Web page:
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Infrastructure and Territoriality

The Trans-national Strategy and Policy Interface

Colin Turner and Debra Johnson

Infrastructuring is core to understanding state territoriality. It is the provision of the physical structures that are central to understanding the control that states seek to assert over their territory. This infrastructuring strategy is contextualised in terms of a defined infrastructural mandate which identifies the multi-functional role that infrastructure plays in state territoriality. The infrastructural mandate stresses that states seek a National Infrastructure System to perform a number of functions, namely to offer territorial integration, security, control and growth.

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The nature of the Global Infrastructure System

The Trans-national Strategy and Policy Interface

Colin Turner and Debra Johnson

State-based National Infrastructure Systems (NIS) is undergoing a process of adaptation shaped by the forces of globality. This globality is generating a global infrastructure system based on the interaction between NIS. This global system of interacting national infrastructure has the potential to impact upon state territoriality through the conduit offered by the infrastructural mandate. In analysing this process the chapter identifies that interaction between NIS occurs through three potential channels. The first is direct cross-border interaction (which normally occurs across contiguous space). The second is through third party (transit) infrastructure, which is especially a concern where a state is landlocked or requires long-distance transmission systems (such as pipelines) across third-party states. The third is transmission across the global commons.

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Reflections on the Global Infrastructure System

The Trans-national Strategy and Policy Interface

Colin Turner and Debra Johnson

This chapter brings together the themes addressed within the previous chapters to over conclusions as the state and pressures/processes within the global infrastructure system. In reflecting how there is an evident nexus between the state infrastructuring and territoriality, it is also apparent that National Infrastructure Systems are adapting to the pressures acting upon them by the forces of globalization. However, seeking to balance territorial requirements of the National Infrastructure System with globalization has led to a sustained (and, in some cases, a newly emergent) fragmentation of the global system.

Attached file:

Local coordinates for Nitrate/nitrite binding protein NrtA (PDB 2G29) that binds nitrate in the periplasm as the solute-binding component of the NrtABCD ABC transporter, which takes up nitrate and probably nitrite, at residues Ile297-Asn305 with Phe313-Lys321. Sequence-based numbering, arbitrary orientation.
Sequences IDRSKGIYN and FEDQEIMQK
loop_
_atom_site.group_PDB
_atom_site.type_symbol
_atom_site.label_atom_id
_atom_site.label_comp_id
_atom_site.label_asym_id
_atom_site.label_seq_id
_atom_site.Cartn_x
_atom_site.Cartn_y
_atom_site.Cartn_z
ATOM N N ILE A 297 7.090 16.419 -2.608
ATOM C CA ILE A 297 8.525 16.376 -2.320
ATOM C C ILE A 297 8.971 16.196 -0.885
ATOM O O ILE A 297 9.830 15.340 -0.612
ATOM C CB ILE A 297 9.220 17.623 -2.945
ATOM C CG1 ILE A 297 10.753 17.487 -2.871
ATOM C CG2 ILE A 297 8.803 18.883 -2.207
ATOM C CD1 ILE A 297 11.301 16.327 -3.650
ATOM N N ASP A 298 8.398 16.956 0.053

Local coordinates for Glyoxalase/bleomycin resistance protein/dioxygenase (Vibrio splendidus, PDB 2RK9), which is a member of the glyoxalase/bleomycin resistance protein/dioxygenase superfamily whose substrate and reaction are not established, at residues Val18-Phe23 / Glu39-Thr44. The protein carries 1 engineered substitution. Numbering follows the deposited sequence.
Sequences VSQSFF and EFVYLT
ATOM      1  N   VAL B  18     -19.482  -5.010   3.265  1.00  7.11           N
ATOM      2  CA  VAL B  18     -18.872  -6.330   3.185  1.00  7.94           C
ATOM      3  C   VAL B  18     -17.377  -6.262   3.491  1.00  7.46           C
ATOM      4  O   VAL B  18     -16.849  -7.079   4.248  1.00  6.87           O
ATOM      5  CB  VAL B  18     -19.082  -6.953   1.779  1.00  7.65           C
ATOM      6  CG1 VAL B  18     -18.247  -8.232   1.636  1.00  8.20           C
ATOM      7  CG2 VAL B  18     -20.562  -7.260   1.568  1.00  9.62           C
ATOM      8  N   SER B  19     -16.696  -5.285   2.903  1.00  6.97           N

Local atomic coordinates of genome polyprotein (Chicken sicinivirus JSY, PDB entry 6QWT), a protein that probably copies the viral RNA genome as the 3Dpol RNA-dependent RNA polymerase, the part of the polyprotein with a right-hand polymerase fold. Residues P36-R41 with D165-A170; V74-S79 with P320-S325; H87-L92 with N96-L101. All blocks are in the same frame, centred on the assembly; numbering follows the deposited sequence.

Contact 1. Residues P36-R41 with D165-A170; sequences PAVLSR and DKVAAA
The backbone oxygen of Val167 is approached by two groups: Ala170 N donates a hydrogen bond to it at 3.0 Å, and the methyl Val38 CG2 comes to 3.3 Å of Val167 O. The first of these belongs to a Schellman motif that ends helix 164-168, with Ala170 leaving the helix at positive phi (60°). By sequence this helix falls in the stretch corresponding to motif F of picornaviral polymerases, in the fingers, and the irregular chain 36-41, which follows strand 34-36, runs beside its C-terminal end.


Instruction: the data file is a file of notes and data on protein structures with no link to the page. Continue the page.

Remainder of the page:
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John W. Meyer

The final chapter by John Meyer makes clear the long trajectory neo-institutional research and theory has taken, from the initial formulations and seminal papers in the late 1970s and early 1980s to our current selection of papers that make up the chapters in this volume. Classical texts focus squarely on the embeddedness of organizations in broader societal environments and analyze these linkages, while focusing less explicitly on the inner side of organizations. This inner side, organizations’ internal differentiation, contradictions, and conflicts as well as the activities and orientations of individual and organizational actors come to the forefront in our book. In addition, Meyer’s chapter makes clear that we need a broader historical perspective in order to take the current organizational forms and the unprecedented rise of organizations in the modern, globalized, and (neo-) liberal era into account. The unquestioned verities of this (modern) era have to be seen as socio-historical constructs that evolved over time and that are increasingly questioned now and, therefore, might look different in the future.

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Silviya Svejenova and José Luis Alvarez

The focus of the chapter by Silviya Svejenova and José Luis Alvarez is on the proliferation of top management positions, the so-called ‘C-Suite’ in business firms. In a neo-institutional vein, the increase in the number of such positions is linked to the broader institutional environments in which business firms are embedded. However, according to the authors the above linkage does not automatically trigger a ‘taken-for-granted’ response by which new chief officer roles come into organizational life. Instead, such roles are actively constructed by strategically operating organizations in response to the institutional complexity that is increasingly characterized by competing and at times conflicting logics.